Sociologist to Receive Highest Honour at Massey Graduation
Sociologist to Receive Highest Honour at Graduation
Methane-munching bacteria to reduce greenhouse gases; long term health conditions; autism; fatherhood; pastoral counselling in Samoa; and how tikanga (Māori cultural practices) can influence businesses are among the topics of 47 doctoral graduands being capped this Friday in Palmerston North.
Sociologist and Professor Emeritus Graeme Fraser will receive the University’s highest honour – the Massey Medal – to recognise his 50-year contribution, from social sciences pioneer to champion of distance education. He will be conferred the honour in the second of three ceremonies at which at total of 238 students will cross the stage of the Regent Theatre to be capped, including 47 doctoral and139 master’s students.
Professor Fraser was appointed as the University’s first Professor and Founding Chair of Sociology in 1970 and has helped to foster research excellence across health, social sciences, and business, as well as serving in numerous governance and consultation roles within and outside the University. The award is in recognition of his outstanding service as an academic leader for the University and the broader education sector.
Also graduating are TVNZ journalist Billie Jo Ropiha, with a Master of Business Administration, and Sarah Austen-Smith, Prime Minister Jacinda Ardern’s press secretary, with a Master of Journalism.
Doctoral researchers tackle environmental and social challenges
Rashad Syed’s PhD topic investigated methanotrophs – methane eating bacteria present in soils and which have the capability to remove ‘greenhouse gas’ methane emissions. He hopes his work may contribute to the development of methane biofiltration technology for New Zealand dairy effluent ponds.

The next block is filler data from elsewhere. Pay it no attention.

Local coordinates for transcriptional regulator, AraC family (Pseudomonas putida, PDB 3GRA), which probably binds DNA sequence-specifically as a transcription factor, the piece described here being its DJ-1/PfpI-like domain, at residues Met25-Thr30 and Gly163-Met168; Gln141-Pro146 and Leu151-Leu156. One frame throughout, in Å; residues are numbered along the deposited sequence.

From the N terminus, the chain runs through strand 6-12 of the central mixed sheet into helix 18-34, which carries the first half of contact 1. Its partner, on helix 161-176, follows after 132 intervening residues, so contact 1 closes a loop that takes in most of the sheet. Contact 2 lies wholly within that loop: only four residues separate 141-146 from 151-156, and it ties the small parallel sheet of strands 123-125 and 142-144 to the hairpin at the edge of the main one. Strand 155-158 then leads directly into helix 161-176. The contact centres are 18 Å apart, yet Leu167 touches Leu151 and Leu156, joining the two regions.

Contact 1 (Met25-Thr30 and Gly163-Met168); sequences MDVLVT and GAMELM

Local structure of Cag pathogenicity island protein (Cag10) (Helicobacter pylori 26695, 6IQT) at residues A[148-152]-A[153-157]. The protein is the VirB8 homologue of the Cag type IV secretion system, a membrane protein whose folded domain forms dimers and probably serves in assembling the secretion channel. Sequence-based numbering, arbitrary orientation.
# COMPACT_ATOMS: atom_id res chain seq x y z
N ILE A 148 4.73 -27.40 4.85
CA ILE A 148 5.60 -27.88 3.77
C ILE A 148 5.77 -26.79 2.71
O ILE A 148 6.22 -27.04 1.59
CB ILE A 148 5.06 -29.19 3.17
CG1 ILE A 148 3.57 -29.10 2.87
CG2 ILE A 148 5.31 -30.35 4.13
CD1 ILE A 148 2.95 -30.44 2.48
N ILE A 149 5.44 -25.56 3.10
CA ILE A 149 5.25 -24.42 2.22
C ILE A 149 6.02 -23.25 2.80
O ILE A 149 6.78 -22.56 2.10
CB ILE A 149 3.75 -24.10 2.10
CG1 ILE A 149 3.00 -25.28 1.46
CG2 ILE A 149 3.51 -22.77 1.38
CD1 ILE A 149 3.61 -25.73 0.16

Also tackling greenhouse gas emission reduction, Maxence Plouviez’s doctoral research focused on whether significant amounts of nitrous oxide (N2O) is produced during microalgae cultivation, a process used in the manufacturing of products like biofuels. His research has provided valuable insights in the field of microalgal biology and biotechnology with regard to climate change.
In her nursing doctoral study, Helen Francis explored the complex and often chaotic lives of people living with several long-term conditions (LTCs) who are also socio-economically disadvantaged, to determine the alternative models for care.
For their doctoral degrees in clinical psychology, Katie Weastell examined how positive psychology can offset the difficulties for parents raising children with autism spectrum disorder, while Kayla Mackie focussed on positive influences for New Zealand fathers.
Pasifika doctoral graduand the Reverend Alesana Pala’amo looked at how a rise of individualism has contributed to a concept identified as the ‘changing Samoan self’ that has disrupted traditional approaches of counselling employed by church ministers in the past.
Māori PhD researcher Rawiri Tinirau investigated how understandings of tikanga Māori in a business context are still emerging. He found that knowledge of tikanga varies and is applied in numerous ways, but is complementary to good business practice.
He is one of two students selected for the first time to deliver graduation speeches. His will be in Ceremony Three, and doctoral graduand Orianne Thionnet will give a speech in Ceremony One. Her research was on innovative processing techniques in the production of Mozzarella cheese.
All ceremonies will be streamed live so that family and friends unable to attend can share the occasion.
For more information on how to view graduation click here.
Ceremonies are as follows:
Ceremony One - 9.30am
College of Sciences
Ceremony Two - 12.30pm
Professional and Continuing Education
College of Creative Arts
College of Health
College of Humanities and Social Science
Ceremony Three - 3.30pm
Massey Business School